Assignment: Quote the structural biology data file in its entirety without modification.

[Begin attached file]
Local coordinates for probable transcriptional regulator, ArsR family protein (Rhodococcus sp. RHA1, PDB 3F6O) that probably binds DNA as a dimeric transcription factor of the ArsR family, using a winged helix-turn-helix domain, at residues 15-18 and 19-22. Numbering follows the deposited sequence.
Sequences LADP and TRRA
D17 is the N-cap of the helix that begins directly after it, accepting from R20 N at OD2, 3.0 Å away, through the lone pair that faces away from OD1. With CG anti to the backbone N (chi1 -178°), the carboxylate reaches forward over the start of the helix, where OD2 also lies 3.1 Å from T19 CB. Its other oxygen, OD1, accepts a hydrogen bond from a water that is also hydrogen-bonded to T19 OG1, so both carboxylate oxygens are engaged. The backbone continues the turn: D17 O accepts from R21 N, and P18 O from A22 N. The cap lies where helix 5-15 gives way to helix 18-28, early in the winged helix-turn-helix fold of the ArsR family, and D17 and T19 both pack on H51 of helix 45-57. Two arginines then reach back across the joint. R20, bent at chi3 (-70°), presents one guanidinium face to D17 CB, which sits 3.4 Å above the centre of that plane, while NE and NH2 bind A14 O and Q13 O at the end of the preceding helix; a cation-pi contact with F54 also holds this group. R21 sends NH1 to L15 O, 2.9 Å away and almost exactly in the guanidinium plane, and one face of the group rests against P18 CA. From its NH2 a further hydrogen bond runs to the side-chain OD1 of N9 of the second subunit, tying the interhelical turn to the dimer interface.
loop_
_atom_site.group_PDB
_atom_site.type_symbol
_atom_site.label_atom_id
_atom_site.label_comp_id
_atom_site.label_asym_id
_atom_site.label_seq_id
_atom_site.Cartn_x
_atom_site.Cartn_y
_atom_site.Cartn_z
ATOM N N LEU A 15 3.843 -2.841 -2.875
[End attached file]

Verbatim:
Local coordinates for probable transcriptional regulator, ArsR family protein (Rhodococcus sp. RHA1, PDB 3F6O) that probably binds DNA as a dimeric transcription factor of the ArsR family, using a winged helix-turn-helix domain, at residues 15-18 and 19-22. Numbering follows the deposited sequence.
Sequences LADP and TRRA
D17 is the N-cap of the helix that begins directly after it, accepting from R20 N at OD2, 3.0 Å away, through the lone pair that faces away from OD1. With CG anti to the backbone N (chi1 -178°), the carboxylate reaches forward over the start of the helix, where OD2 also lies 3.1 Å from T19 CB. Its other oxygen, OD1, accepts a hydrogen bond from a water that is also hydrogen-bonded to T19 OG1, so both carboxylate oxygens are engaged. The backbone continues the turn: D17 O accepts from R21 N, and P18 O from A22 N. The cap lies where helix 5-15 gives way to helix 18-28, early in the winged helix-turn-helix fold of the ArsR family, and D17 and T19 both pack on H51 of helix 45-57. Two arginines then reach back across the joint. R20, bent at chi3 (-70°), presents one guanidinium face to D17 CB, which sits 3.4 Å above the centre of that plane, while NE and NH2 bind A14 O and Q13 O at the end of the preceding helix; a cation-pi contact with F54 also holds this group. R21 sends NH1 to L15 O, 2.9 Å away and almost exactly in the guanidinium plane, and one face of the group rests against P18 CA. From its NH2 a further hydrogen bond runs to the side-chain OD1 of N9 of the second subunit, tying the interhelical turn to the dimer interface.
loop_
_atom_site.group_PDB
_atom_site.type_symbol
_atom_site.label_atom_id
_atom_site.label_comp_id
_atom_site.label_asym_id
_atom_site.label_seq_id
_atom_site.Cartn_x
_atom_site.Cartn_y
_atom_site.Cartn_z
ATOM N N LEU A 15 3.843 -2.841 -2.875